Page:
Do The Worm


eraserhead.jpgEraserhead (Absurda/Subversive DVD) is the scariest movie I've ever seen. Period. I had an anxiety attack in the parking lot walking to my car one bleak, winter's night a few years back trying to comprehend the connection of Henry -- the movie's protagonist -- to my sad, bleak life in Akron, Ohio. With my college graduation looming that spring, I envisioned my own future marriage and "mutant" baby (urban legend claims it was created from an embalmed cow fetus) as quite a possible reality. That really fucked with my mind. No other way to put it when you're uncertain of your reality, that can be the scariest reality of all. According to director David Lynch, the fantasy/horror movie was heavily influenced by his time at the Pennsylvania Academy of Fine Art in the '60s surrounded by the urban decay of Philadelphia, a place -- he claims in the Q&A documentary portion of the new DVD -- where it was "sunny one day out of the year."

Moreover, his wife was pregnant when he made the film, and some suggest that this was his attempt to deal with impending fatherhood. Uber director Stanley Kubrick believed that Eraserhead was one of the most perfect "cinematic experiences" created. He screened it before beginning production on his horror classic The Shining to get his cast and crew in the mood.

Eraserhead was shot intermittently over the span of five years. Sets were disassembled and reassembled over and over again. Finally it was completed in 1977, premiering in March of that year. It was also partly financed by actress Sissy Spacek. (She was married to Lynch's childhood friend Jack Fisk, who appears in the film as the "Man in the Planet.") And Lynch lived in the same room that functions as the main room in the movie.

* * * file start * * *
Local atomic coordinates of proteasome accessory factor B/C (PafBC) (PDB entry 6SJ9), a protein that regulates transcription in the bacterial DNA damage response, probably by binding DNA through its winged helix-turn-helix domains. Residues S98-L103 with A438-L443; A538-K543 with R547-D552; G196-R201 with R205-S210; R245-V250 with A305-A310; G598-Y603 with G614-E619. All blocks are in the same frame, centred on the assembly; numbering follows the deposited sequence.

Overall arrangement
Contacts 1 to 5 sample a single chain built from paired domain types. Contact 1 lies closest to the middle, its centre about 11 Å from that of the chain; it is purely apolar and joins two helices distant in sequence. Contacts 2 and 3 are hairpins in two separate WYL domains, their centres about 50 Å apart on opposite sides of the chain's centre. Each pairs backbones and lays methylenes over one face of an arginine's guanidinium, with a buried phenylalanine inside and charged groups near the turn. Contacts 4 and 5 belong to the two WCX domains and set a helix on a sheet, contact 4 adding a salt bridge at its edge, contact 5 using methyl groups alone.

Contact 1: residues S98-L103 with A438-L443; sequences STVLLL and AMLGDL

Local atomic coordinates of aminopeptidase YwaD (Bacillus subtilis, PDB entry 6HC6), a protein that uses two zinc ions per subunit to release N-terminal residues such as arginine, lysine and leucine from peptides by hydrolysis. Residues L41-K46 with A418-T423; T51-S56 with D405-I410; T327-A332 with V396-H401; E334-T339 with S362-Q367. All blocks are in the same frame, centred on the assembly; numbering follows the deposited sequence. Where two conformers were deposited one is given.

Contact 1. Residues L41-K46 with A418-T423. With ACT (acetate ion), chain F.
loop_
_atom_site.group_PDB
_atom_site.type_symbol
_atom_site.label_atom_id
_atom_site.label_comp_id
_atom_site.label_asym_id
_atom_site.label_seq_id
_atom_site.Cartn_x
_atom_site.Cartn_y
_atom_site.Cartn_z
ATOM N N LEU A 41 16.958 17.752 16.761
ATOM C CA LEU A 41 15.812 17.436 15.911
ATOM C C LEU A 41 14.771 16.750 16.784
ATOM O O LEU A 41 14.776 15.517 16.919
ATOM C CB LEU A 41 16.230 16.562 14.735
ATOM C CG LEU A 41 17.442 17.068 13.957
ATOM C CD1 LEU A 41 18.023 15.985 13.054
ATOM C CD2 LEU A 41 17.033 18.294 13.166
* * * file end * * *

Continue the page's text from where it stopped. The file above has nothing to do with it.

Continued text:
Set in some black and white industrial post-apocalyptic wasteland devoid of trees, bushes, flowers, or grass, there is the ever-present din of humming, clanking, hissing, and other non-musical "factory" noises. The terrifying tale focuses on the very isolated and lonely Henry Spencer (Jack Nance), a printer who through the course of the film is on vacation. After a very weird dinner with his ex-girlfriend Mary X's (Charlotte Stewart) family, he finds out that has given birth to a bizarre, alien-looking child. She moves in with him -- one-room flat with piles of dirt and branches stuck into them -- and just as quickly moves out, leaving the baby with him.

Henry then has a sexual encounter with his neighbor, the Beautiful Girl Across the Hall (Judith Anna Roberts), who he discovers is a prostitute. Moreover, he also spies on or perhaps dreams about the Lady in the Radiator (Laurel Near). Radiator Lady has distended cheeks and sings "In Heaven" while squishing giant sperm cells with the heels of her shoes. There is so much psychosexual dream imagery that it could very well be Lynch's own psyche smushed all over the Radiator Lady's stage floor.

In fact, the movie was developed from his script Gardenback, a story about adultery for the AFI (American Film Institute) in LA. He lived and worked in the stables of their sprawling Beverly Hills compound for over four years while meticulously slaving over the project when he had money to buy film stock and pay his crew.

Perhaps there were copious amounts of reefer ingested, too. But who can be sure? Lynch has never discussed the premise nor shared in its obtuse meaning.

Is it Lynch's confession to his own sins? His discourse on sin and the nature of man? Or as Lynch's description reads, just "a dream of dark and troubling things"? After all, Mel Brooks once said that David was "Jimmy Stewart from Mars." Watch it and decide for yourself. You will not easily forget the experience.

Eraserhead is available through and Amazon.



Dusty WrightMr. Wright is the former editor-in-chief of Creem and Prince's New Power Generation magazines as well as a writer of films, fiction, and music. As a singer/songwriter, he's released 3 solo CDs and one with his folk-rock quartet GIANTfingers. And before all of this he was an agent at William Morris!